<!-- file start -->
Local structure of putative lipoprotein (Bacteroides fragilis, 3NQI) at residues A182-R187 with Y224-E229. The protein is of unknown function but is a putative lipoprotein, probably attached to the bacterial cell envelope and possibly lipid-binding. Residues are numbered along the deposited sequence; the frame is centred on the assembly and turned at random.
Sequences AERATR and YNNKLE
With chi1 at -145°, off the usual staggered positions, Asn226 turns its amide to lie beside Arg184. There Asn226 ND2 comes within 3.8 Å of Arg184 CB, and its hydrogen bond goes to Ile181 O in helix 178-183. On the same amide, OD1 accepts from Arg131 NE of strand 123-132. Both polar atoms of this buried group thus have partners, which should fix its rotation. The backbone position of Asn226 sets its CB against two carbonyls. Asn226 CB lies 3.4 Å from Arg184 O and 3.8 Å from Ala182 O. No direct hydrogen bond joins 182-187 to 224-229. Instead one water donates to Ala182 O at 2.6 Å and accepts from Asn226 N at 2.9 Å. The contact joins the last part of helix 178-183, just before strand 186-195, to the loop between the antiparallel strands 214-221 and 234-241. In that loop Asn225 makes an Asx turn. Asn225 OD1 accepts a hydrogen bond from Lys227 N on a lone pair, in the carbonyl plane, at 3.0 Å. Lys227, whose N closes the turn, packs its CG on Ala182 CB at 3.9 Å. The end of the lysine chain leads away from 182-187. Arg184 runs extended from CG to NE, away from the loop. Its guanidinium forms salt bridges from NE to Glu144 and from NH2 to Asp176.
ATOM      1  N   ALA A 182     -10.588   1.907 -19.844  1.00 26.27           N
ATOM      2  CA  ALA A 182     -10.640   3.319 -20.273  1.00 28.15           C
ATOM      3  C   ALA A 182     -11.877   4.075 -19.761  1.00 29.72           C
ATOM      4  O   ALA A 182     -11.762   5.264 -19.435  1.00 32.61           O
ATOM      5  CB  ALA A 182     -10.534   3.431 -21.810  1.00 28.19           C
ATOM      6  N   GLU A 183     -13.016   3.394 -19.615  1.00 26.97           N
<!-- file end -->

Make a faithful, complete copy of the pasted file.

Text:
Local structure of putative lipoprotein (Bacteroides fragilis, 3NQI) at residues A182-R187 with Y224-E229. The protein is of unknown function but is a putative lipoprotein, probably attached to the bacterial cell envelope and possibly lipid-binding. Residues are numbered along the deposited sequence; the frame is centred on the assembly and turned at random.
Sequences AERATR and YNNKLE
With chi1 at -145°, off the usual staggered positions, Asn226 turns its amide to lie beside Arg184. There Asn226 ND2 comes within 3.8 Å of Arg184 CB, and its hydrogen bond goes to Ile181 O in helix 178-183. On the same amide, OD1 accepts from Arg131 NE of strand 123-132. Both polar atoms of this buried group thus have partners, which should fix its rotation. The backbone position of Asn226 sets its CB against two carbonyls. Asn226 CB lies 3.4 Å from Arg184 O and 3.8 Å from Ala182 O. No direct hydrogen bond joins 182-187 to 224-229. Instead one water donates to Ala182 O at 2.6 Å and accepts from Asn226 N at 2.9 Å. The contact joins the last part of helix 178-183, just before strand 186-195, to the loop between the antiparallel strands 214-221 and 234-241. In that loop Asn225 makes an Asx turn. Asn225 OD1 accepts a hydrogen bond from Lys227 N on a lone pair, in the carbonyl plane, at 3.0 Å. Lys227, whose N closes the turn, packs its CG on Ala182 CB at 3.9 Å. The end of the lysine chain leads away from 182-187. Arg184 runs extended from CG to NE, away from the loop. Its guanidinium forms salt bridges from NE to Glu144 and from NH2 to Asp176.
ATOM      1  N   ALA A 182     -10.588   1.907 -19.844  1.00 26.27           N
ATOM      2  CA  ALA A 182     -10.640   3.319 -20.273  1.00 28.15           C
ATOM      3  C   ALA A 182     -11.877   4.075 -19.761  1.00 29.72           C
ATOM      4  O   ALA A 182     -11.762   5.264 -19.435  1.00 32.61           O
ATOM      5  CB  ALA A 182     -10.534   3.431 -21.810  1.00 28.19           C
ATOM      6  N   GLU A 183     -13.016   3.394 -19.615  1.00 26.97           N